Effect of laser therapy on attachment, proliferation and differentiation of human osteoblast-like cells cultured on titanium implant material
The aim of this in vitro study was to investigate the effect of low-level laser therapy (LLLT) on the attachment, proliferation, differentiation and production of transforming growth factor-ß1 (TGF-β1) by human osteoblast-like cells (HOB). Cells derived from human mandibular bone were exposed to GaAlAs diode laser at dosages of 1.5 or 3 J/cm2 and then seeded onto titanium discs. Non-irradiated cultures served as controls. After 1, 3 and 24 h, cells were stained and the attached cells were counted under a light microscope. In order to investigate the effect of LLLT on cell proliferation after 48, 72 and 96 h, cells were cultured on titanium specimens for 24 h and then exposed to laser irradiation for three consecutive days. Specific alkaline phosphatase activity and the ability of the cells to synthesize osteocalcin after 10 days were investigated using p-nitrophenylphosphate as a substrate and the ELSA-OST-NAT immunoradiometric kit, respectively. Cellular production of TGF-β1 was measured by an enzyme-linked immunosorbent assay (ELISA), using commercially available kits. LLLT significantly enhanced cellular attachment (P<0.05P<0.05). Greater cell proliferation in the irradiated groups was observed first after 96 h. Osteocalcin synthesis and TGF-β1 production were significantly greater (P<0.05P<0.05) on the samples exposed to 3 J/cm2. However, alkaline phosphatase activity did not differ significantly among the three groups. These results showed that in response to LLLT, HOB cultured on titanium implant material had a tendency towards increased cellular attachment, proliferation, differentiation and production of TGF-β1, indicating that in vitro LLLT can modulate the activity of cells and tissues surrounding implant material.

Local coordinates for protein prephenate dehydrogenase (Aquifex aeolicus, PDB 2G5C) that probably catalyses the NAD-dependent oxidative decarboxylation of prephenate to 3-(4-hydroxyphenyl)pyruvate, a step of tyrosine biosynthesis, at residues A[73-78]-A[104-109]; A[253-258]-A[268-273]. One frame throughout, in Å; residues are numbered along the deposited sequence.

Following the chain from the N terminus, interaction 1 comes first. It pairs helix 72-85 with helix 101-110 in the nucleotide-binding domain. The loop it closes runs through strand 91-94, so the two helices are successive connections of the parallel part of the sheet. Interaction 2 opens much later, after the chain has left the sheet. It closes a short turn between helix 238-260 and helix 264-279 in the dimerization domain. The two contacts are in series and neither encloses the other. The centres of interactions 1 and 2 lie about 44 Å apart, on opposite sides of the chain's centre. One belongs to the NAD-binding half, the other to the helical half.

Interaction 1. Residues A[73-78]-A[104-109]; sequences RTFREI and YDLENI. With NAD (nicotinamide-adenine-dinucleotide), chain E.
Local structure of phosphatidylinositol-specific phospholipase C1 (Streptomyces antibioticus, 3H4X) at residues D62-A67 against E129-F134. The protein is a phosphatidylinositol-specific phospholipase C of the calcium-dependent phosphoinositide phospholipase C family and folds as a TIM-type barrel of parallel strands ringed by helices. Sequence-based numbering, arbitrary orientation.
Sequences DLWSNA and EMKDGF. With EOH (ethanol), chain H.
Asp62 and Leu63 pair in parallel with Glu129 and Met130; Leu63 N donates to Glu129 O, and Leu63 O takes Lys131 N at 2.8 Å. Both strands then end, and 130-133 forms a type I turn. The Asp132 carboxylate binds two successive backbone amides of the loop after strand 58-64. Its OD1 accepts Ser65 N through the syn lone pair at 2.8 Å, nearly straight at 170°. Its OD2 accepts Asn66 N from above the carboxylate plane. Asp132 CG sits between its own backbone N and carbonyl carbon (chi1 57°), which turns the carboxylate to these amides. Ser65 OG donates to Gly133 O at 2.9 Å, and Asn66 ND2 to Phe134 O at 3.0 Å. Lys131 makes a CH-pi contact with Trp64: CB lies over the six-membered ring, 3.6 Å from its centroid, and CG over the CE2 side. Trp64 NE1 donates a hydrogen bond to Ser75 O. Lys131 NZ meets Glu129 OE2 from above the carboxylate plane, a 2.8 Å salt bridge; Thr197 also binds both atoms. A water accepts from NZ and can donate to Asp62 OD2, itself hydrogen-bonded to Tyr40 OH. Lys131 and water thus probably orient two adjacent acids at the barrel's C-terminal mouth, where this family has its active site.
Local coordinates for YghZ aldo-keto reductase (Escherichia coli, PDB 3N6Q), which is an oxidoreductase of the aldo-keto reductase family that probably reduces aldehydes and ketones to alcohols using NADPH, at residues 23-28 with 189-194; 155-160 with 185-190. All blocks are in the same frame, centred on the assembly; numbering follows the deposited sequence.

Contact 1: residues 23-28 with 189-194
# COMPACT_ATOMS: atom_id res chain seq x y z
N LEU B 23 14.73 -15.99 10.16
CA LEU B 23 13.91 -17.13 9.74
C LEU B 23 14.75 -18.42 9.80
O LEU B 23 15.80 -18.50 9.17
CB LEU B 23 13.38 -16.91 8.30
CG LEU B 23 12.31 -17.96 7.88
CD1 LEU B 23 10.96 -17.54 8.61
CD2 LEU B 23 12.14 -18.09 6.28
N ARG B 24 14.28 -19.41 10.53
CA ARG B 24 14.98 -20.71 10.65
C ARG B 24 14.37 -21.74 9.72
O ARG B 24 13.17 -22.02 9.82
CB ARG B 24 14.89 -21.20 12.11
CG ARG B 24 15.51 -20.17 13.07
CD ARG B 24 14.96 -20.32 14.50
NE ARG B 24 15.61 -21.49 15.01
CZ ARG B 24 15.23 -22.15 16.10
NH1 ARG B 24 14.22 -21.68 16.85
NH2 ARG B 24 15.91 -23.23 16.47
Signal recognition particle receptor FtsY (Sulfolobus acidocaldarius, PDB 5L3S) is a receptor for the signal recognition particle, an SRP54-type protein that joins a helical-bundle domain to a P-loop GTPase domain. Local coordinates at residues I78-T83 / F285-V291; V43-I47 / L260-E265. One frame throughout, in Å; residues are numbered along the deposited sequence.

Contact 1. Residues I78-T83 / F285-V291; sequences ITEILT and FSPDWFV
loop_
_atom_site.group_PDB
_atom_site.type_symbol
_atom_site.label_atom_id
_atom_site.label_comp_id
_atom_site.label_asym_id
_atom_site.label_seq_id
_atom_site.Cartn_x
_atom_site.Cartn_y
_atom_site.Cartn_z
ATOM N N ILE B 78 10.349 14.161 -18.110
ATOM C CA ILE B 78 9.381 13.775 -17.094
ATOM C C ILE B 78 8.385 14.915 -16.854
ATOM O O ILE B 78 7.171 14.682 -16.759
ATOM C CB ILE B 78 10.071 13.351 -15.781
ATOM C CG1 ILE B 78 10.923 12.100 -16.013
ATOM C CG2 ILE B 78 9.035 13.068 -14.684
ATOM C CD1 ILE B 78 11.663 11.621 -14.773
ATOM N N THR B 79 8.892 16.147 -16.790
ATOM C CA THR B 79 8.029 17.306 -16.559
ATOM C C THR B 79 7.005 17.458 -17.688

Journal: Biomaterials - Volume 26, Issue 17, June 2005, Pages 3503–3509